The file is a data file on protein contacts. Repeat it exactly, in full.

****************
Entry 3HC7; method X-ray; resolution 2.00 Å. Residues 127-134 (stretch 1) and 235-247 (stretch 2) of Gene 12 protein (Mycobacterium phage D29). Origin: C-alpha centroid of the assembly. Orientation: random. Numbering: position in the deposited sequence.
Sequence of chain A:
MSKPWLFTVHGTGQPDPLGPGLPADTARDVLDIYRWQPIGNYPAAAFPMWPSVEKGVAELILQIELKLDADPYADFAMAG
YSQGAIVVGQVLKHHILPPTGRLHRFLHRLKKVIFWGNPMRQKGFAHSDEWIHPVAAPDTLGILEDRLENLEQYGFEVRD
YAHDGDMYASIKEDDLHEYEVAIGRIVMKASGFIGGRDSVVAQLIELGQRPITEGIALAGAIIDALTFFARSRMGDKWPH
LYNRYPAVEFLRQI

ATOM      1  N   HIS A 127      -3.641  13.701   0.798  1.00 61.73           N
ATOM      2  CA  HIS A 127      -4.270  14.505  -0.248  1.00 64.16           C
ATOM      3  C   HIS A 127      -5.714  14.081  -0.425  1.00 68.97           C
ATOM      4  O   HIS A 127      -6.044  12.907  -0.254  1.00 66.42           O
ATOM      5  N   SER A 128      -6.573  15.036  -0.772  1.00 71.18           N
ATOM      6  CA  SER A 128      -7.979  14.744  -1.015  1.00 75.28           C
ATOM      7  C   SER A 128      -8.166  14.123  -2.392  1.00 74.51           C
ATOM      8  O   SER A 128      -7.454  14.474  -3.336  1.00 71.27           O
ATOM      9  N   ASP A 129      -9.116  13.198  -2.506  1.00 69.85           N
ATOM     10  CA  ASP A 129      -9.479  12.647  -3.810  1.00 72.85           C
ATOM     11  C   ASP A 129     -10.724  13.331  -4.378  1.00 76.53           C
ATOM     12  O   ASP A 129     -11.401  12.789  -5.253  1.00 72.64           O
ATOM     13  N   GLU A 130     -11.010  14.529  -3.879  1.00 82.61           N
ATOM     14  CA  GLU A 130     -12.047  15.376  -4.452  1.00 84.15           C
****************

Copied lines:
Entry 3HC7; method X-ray; resolution 2.00 Å. Residues 127-134 (stretch 1) and 235-247 (stretch 2) of Gene 12 protein (Mycobacterium phage D29). Origin: C-alpha centroid of the assembly. Orientation: random. Numbering: position in the deposited sequence.
Sequence of chain A:
MSKPWLFTVHGTGQPDPLGPGLPADTARDVLDIYRWQPIGNYPAAAFPMWPSVEKGVAELILQIELKLDADPYADFAMAG
YSQGAIVVGQVLKHHILPPTGRLHRFLHRLKKVIFWGNPMRQKGFAHSDEWIHPVAAPDTLGILEDRLENLEQYGFEVRD
YAHDGDMYASIKEDDLHEYEVAIGRIVMKASGFIGGRDSVVAQLIELGQRPITEGIALAGAIIDALTFFARSRMGDKWPH
LYNRYPAVEFLRQI

ATOM      1  N   HIS A 127      -3.641  13.701   0.798  1.00 61.73           N
ATOM      2  CA  HIS A 127      -4.270  14.505  -0.248  1.00 64.16           C
ATOM      3  C   HIS A 127      -5.714  14.081  -0.425  1.00 68.97           C
ATOM      4  O   HIS A 127      -6.044  12.907  -0.254  1.00 66.42           O
ATOM      5  N   SER A 128      -6.573  15.036  -0.772  1.00 71.18           N
ATOM      6  CA  SER A 128      -7.979  14.744  -1.015  1.00 75.28           C
ATOM      7  C   SER A 128      -8.166  14.123  -2.392  1.00 74.51           C
ATOM      8  O   SER A 128      -7.454  14.474  -3.336  1.00 71.27           O
ATOM      9  N   ASP A 129      -9.116  13.198  -2.506  1.00 69.85           N
ATOM     10  CA  ASP A 129      -9.479  12.647  -3.810  1.00 72.85           C
ATOM     11  C   ASP A 129     -10.724  13.331  -4.378  1.00 76.53           C
ATOM     12  O   ASP A 129     -11.401  12.789  -5.253  1.00 72.64           O
ATOM     13  N   GLU A 130     -11.010  14.529  -3.879  1.00 82.61           N
ATOM     14  CA  GLU A 130     -12.047  15.376  -4.452  1.00 84.15           C